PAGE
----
What strategic steps are being taken to enhance and modernise the country's air, maritime and land transportation infrastructure to meet current and future demands?

Developing the Vasilikos/Zygi Port into a new port servicing the energy sector and other industrial cargo is now a mature idea. When completed, the port will help us meet future demands of the island and of the Eastern Mediterranean in general. The Vasilikos/Zygi port terminal is being developed to service the energy sector and other industrial cargo. When completed, it will constitute a valuable asset and a strategic component in our efforts to use national reserves and other readily available from neighbouring fields for the needs of the local market. It’s also intended to enrich the service offered to local heavy industry which is currently restricted by the current facilities.

As transport is primarily responsible for 49% of greenhouse gas emissions under the “Fit for 55” package, we are tangibly working with all responsible departments and competent stakeholders on projects and schemes to decarbonise transport. Projects such as subsidies for e-cars, e-bikes and bikes, active modes of transport infrastructure, launching low- and zero-emission zones, introducing tram or bus Rapid Transit in certain congested avenues are all projects being implemented and under consideration. The need to build an efficient, multimodal, and climate-smart transport system across Cyprus can only be addressed through synergies with technology and innovation sectors. Information technology and intelligent transport systems form an integral part of our planning and our discourse regarding transport policy. Our aim is to offer good services for people and companies with real needs. 

We are also working on the concept of Motorways of the Sea which is vital to the integration of maritime transport with other modes and can play a vital role as an effective and efficient mode of transport especially as an alternative to transport over land in times of crisis and as a means to integrate third countries into the EU-wide transportation system. Integrated and intelligent transport systems and the data collected by all transport-related information technology, play an important role in making informed decisions at political, administrative, and business level and can decrease travel time, reduce greenhouse emissions and help in achieving our long-term goals.

At the same time, aviation can act as a driver for innovation by facilitating the exchange of knowledge, technology and ideas through the broadening of markets and provision of greater access to international capital, human resources and investments. We consider the quality of infrastructure at our airports and its interconnected high-quality highway network, have enabled the connection of Cyprus to the world in line with the steady recovery of our economy. A clear strategy and resolute belief in these projects, are required to inspire and promote our vision to others.

If we were to look back to 2006 when the airport handled 6.7 passengers a year, only a few people believed in the dynamic approach towards modernising and developing the airport infrastructure.  This strategy facilitated the surpassing of a historical threshold of approximately 11.3 million passengers in 2019 and which we anticipate exceeding this year.  At the same time, local airports are now able to face fierce competition from neighbouring gateways. They have managed to become regional reference airports for Southeast Europe based on our clear plans for the short, medium and long-term future. We aim to continue the development of the airport’s key infrastructure and ensure the provision of quality services for passengers and airlines in a safe and secure environment. We will continue our efforts to extend the taxiway system, construct new apron and aircraft parking areas and expand the passenger terminals.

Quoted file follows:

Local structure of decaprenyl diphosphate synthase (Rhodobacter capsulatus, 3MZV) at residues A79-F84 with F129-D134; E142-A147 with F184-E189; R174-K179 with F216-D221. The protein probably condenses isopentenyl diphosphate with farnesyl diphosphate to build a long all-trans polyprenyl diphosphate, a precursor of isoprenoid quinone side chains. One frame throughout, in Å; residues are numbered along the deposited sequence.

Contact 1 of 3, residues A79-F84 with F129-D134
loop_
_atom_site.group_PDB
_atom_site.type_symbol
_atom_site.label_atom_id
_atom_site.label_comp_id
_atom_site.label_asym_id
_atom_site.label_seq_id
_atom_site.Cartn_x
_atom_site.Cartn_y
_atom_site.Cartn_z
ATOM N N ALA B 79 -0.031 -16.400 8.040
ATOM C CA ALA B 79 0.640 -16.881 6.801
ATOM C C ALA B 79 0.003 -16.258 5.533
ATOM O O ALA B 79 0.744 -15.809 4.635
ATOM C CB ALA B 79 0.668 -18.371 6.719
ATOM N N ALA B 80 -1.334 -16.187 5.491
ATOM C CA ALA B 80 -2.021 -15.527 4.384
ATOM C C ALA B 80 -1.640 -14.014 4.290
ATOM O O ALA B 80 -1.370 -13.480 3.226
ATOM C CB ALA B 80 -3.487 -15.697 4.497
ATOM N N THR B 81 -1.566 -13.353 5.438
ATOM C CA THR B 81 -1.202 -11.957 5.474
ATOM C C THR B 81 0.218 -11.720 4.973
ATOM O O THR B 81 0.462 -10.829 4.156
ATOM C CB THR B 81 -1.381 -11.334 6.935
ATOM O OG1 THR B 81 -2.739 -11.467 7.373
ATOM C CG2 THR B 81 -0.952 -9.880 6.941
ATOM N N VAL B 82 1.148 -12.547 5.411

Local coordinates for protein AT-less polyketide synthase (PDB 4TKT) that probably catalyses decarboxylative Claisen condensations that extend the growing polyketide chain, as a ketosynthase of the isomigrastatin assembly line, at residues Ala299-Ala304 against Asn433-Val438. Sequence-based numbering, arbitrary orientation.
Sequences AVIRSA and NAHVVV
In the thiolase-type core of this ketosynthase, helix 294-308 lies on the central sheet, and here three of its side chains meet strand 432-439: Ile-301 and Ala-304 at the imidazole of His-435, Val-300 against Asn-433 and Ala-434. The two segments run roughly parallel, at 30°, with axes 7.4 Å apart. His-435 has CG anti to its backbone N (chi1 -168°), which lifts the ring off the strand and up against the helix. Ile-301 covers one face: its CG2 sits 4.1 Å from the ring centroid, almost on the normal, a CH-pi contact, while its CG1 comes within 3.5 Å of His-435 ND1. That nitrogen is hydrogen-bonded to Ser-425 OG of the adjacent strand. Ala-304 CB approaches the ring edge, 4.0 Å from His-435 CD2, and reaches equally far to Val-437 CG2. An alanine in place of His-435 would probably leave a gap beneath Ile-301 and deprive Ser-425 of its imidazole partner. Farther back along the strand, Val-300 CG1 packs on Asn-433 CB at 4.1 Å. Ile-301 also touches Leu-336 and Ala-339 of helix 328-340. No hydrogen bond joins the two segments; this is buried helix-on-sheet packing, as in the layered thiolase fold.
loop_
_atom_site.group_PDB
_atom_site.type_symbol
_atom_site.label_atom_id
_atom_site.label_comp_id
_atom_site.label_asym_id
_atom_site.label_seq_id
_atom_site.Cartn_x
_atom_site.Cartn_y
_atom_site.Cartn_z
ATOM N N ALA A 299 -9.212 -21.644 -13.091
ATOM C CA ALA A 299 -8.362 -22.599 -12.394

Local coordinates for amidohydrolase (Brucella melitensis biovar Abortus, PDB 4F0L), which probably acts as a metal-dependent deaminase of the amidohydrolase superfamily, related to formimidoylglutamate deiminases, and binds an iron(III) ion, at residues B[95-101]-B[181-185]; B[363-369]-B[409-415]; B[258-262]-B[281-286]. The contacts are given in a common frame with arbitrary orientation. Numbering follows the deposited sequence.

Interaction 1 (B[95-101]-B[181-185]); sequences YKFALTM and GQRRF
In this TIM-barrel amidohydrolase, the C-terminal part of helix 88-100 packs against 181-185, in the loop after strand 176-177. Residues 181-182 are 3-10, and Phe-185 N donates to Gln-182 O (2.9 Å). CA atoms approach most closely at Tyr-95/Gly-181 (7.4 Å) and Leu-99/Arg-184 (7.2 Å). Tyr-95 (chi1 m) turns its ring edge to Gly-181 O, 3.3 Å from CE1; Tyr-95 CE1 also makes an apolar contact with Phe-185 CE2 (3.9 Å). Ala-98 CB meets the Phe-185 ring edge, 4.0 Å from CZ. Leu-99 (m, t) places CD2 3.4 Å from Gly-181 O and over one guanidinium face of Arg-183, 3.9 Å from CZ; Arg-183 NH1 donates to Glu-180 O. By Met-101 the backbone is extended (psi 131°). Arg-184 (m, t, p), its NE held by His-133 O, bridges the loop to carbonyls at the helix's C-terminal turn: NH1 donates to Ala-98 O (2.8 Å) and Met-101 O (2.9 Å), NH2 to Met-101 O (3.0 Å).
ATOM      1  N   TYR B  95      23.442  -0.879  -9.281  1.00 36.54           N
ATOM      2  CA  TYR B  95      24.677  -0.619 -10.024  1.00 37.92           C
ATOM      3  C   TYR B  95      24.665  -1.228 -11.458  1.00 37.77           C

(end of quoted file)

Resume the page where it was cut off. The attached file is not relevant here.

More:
Additionally, as part of our commitment to further expand our network of flights and connections in Europe and beyond, we continue to make progress towards improving connectivity with the rest of the world. We are convinced that these efforts will also strengthen regional connectivity, increase competition, and deliver access to a wider destination network, more flights, better connecting times and lower prices that in all will contribute to the development of tourism in the island.

With growing concerns about environmental sustainability, how is your Ministry integrating greener practices and innovation in the sectors you cover?

Cyprus has long and short-term measures to grow sustainably and we are working hard to implement critical infrastructure and legal reforms to ensure future sustainability. Our main scope is to increase efficiency and cost-effectiveness in transporting goods and the population in general, to enhance the attractiveness and quality of the urban environment and to reduce pollution, greenhouse gas emissions and energy consumption.

In line with the EU Directives, Cyprus has adopted legislation 59(I)/2017 in relation to Cold Ironing (CI) at the ports. We are currently working towards EU deadlines in providing facilities to enable CI as a tool to reduce emissions while ships are at berth.  

The Ministry is also procuring the tenders for the supply, installation and maintenance of a new Urban Traffic Control System (UTC) for the Nicosia and Limassol districts (125 signalised junctions in both cities) in order to improve traffic conditions and alleviate congestion. The UTC will also have the capacity to operate in adaptive mode and provide bus and emergency vehicle priority along the bus corridors. With the new UTC we are expecting improved traffic conditions in both cities as well as better flow for public transport. The effective use of a bus priority system is a pre-requisite for the introduction of the tram in Nicosia. Such traffic control systems like the Cyprus UTC will also improve air quality and travel times for all modes as well as road safety. Through improved traffic conditions the UTC will also help to reduce emissions.